If you found yourself gasping last time you fueled up your car, there’s a very good reason. Fuel prices tend to jump around a little, but in the last year, they’ve hovered around the $2.50-$2.80 a litre mark for unleaded, and at one stage, even hit a $3 high. That means, for the average small car (which many retirees tend to drive), you’re paying anywhere between $117 and $135 to fill the tank. That’s a whopping chunk out of your weekly budget. So, if you can’t influence the cost of fuel, what can you do to economise? Here are some tips to get you started:
Know before you go
You can waste a lot of fuel driving round town looking for the best deals on petrol. Instead of doing that, compare prices online before you leave home (factoring in, of course, the distance you need to travel to reach the pump).
The speed you drive influences the amount of fuel your car uses, and for each make of vehicle, there’s what’s known as a ‘sweet spot’ – the best speed to produce the most fuel efficient journey. Ask your local service station or automobile association what the ‘sweet spot’ is for your vehicle, and drive to it unless it conflicts with good driving practice or speed safety rules and regulations.
Wherever possible, share rides, but do so generously because fuel accounts for around only 20% of the cost of running a car. By being generous in your contribution, you’ll be encouraging your driver to check with you (rather than the other way round) next time you’re both heading in the same direction.
Park and walk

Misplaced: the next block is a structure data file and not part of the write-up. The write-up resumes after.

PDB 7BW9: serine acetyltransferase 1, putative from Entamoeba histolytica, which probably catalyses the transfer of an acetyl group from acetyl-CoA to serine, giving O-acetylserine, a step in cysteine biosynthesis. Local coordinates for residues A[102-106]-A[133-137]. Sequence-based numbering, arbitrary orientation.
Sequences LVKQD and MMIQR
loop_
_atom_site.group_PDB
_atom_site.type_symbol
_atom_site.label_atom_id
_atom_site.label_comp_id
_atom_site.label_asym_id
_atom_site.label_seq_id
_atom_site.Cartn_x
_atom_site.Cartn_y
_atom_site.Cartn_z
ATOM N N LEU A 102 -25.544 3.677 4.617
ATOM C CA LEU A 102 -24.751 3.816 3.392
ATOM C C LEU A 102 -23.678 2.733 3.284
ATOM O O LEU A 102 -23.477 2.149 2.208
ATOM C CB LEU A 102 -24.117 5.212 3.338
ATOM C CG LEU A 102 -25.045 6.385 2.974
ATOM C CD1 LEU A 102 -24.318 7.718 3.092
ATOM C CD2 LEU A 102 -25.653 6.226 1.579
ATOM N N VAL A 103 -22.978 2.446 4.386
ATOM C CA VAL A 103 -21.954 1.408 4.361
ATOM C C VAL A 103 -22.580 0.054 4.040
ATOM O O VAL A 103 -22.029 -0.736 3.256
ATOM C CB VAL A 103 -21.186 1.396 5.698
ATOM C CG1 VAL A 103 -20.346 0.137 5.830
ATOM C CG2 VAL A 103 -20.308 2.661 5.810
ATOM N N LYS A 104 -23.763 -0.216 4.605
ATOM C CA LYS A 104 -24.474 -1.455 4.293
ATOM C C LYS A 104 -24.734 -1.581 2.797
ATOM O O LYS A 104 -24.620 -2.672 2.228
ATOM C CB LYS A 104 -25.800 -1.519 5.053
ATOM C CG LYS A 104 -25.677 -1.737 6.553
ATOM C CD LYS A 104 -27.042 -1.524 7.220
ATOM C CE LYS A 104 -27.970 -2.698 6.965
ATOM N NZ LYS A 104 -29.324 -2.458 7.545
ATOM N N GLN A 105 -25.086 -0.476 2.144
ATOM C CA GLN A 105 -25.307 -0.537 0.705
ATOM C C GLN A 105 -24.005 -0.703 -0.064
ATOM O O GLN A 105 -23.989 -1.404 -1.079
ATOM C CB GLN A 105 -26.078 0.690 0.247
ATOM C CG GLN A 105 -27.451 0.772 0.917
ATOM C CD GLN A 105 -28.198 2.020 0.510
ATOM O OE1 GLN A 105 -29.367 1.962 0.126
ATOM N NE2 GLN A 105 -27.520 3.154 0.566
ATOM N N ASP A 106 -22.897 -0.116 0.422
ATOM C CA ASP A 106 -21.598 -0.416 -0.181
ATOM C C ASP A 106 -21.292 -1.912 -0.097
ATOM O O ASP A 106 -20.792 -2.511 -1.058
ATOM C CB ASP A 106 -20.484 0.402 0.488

Fuel use increases significantly with frequent stops and starts. Your vehicle uses more fuel when its engine is starting, than when it’s simply motoring. On top of that, your car is also more efficient when its motor is already warmed up. So, when you head to town, find a central parking spot where you can leave your vehicle for a decent chunk of time while you do as many of your errands as possible, on foot. This might mean you need to carry a light day pack or take a shopping trolley – so go prepared.
Leave it at home!
The most economical place to park your car, is in its garage! Taking public transport is win-win because it’s easy on your wallet, as well as the planet. When you take the bus or train, you not only save on fuel but parking too. Even when you factor in the cost of an Uber from your bus stop to your final destination (check prices here), the trip is still likely to end up cheaper than if you took the car. So, load the Uber and public transport apps onto your phone, apply for your seniors’ free-ride public transport card (if they are available in your town), and enjoy the savings as well as the stress of not having to drive.
A well-serviced car can cut as much as 4% from fuel usage. To keep your car running in best form, make sure it’s up to date with servicing, and the tyres are inflated to the correct pressure (the correct tyre pressure for your vehicle can be found in its manual, or your local service station will be able to advise). Service station staff will also be able to show you how to use the station’s tyre pressure gauge to check tyre pressure yourself.
Timing is everything
Idling your vehicle while it sits at traffic lights or pedestrian crossings, as well as traveling at uneconomical speeds, costs money in terms of fuel usage. Time your trip into town so you are driving at the least busy time of day in terms of traffic. Your journey will be less disrupted, and your fuel usage will be reduced.
Rising fuel costs are no fun, but the more it costs to fill up, the more micro-savings are worth working on!